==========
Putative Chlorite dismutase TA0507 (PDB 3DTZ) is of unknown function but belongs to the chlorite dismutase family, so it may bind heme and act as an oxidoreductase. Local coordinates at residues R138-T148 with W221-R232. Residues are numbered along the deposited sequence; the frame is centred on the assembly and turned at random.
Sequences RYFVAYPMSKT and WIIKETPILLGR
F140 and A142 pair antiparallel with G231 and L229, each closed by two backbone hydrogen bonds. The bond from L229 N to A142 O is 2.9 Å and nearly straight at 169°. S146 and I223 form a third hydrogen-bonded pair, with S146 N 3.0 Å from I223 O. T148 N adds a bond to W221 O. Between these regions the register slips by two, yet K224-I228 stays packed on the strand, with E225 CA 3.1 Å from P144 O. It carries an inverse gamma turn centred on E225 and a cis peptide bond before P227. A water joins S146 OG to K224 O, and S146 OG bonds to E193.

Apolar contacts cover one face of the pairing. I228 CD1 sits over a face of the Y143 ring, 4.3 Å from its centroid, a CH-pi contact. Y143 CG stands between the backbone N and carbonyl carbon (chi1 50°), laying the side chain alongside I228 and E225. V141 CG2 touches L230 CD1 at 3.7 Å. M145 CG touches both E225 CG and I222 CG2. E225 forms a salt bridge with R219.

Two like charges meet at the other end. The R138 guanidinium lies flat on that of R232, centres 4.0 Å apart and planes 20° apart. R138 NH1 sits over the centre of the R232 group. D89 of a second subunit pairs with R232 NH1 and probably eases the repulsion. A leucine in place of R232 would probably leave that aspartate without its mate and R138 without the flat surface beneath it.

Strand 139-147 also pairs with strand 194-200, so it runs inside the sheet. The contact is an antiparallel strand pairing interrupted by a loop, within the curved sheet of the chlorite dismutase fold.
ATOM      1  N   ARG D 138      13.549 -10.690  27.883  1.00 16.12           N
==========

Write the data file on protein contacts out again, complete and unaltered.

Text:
Putative Chlorite dismutase TA0507 (PDB 3DTZ) is of unknown function but belongs to the chlorite dismutase family, so it may bind heme and act as an oxidoreductase. Local coordinates at residues R138-T148 with W221-R232. Residues are numbered along the deposited sequence; the frame is centred on the assembly and turned at random.
Sequences RYFVAYPMSKT and WIIKETPILLGR
F140 and A142 pair antiparallel with G231 and L229, each closed by two backbone hydrogen bonds. The bond from L229 N to A142 O is 2.9 Å and nearly straight at 169°. S146 and I223 form a third hydrogen-bonded pair, with S146 N 3.0 Å from I223 O. T148 N adds a bond to W221 O. Between these regions the register slips by two, yet K224-I228 stays packed on the strand, with E225 CA 3.1 Å from P144 O. It carries an inverse gamma turn centred on E225 and a cis peptide bond before P227. A water joins S146 OG to K224 O, and S146 OG bonds to E193.

Apolar contacts cover one face of the pairing. I228 CD1 sits over a face of the Y143 ring, 4.3 Å from its centroid, a CH-pi contact. Y143 CG stands between the backbone N and carbonyl carbon (chi1 50°), laying the side chain alongside I228 and E225. V141 CG2 touches L230 CD1 at 3.7 Å. M145 CG touches both E225 CG and I222 CG2. E225 forms a salt bridge with R219.

Two like charges meet at the other end. The R138 guanidinium lies flat on that of R232, centres 4.0 Å apart and planes 20° apart. R138 NH1 sits over the centre of the R232 group. D89 of a second subunit pairs with R232 NH1 and probably eases the repulsion. A leucine in place of R232 would probably leave that aspartate without its mate and R138 without the flat surface beneath it.

Strand 139-147 also pairs with strand 194-200, so it runs inside the sheet. The contact is an antiparallel strand pairing interrupted by a loop, within the curved sheet of the chlorite dismutase fold.
ATOM      1  N   ARG D 138      13.549 -10.690  27.883  1.00 16.12           N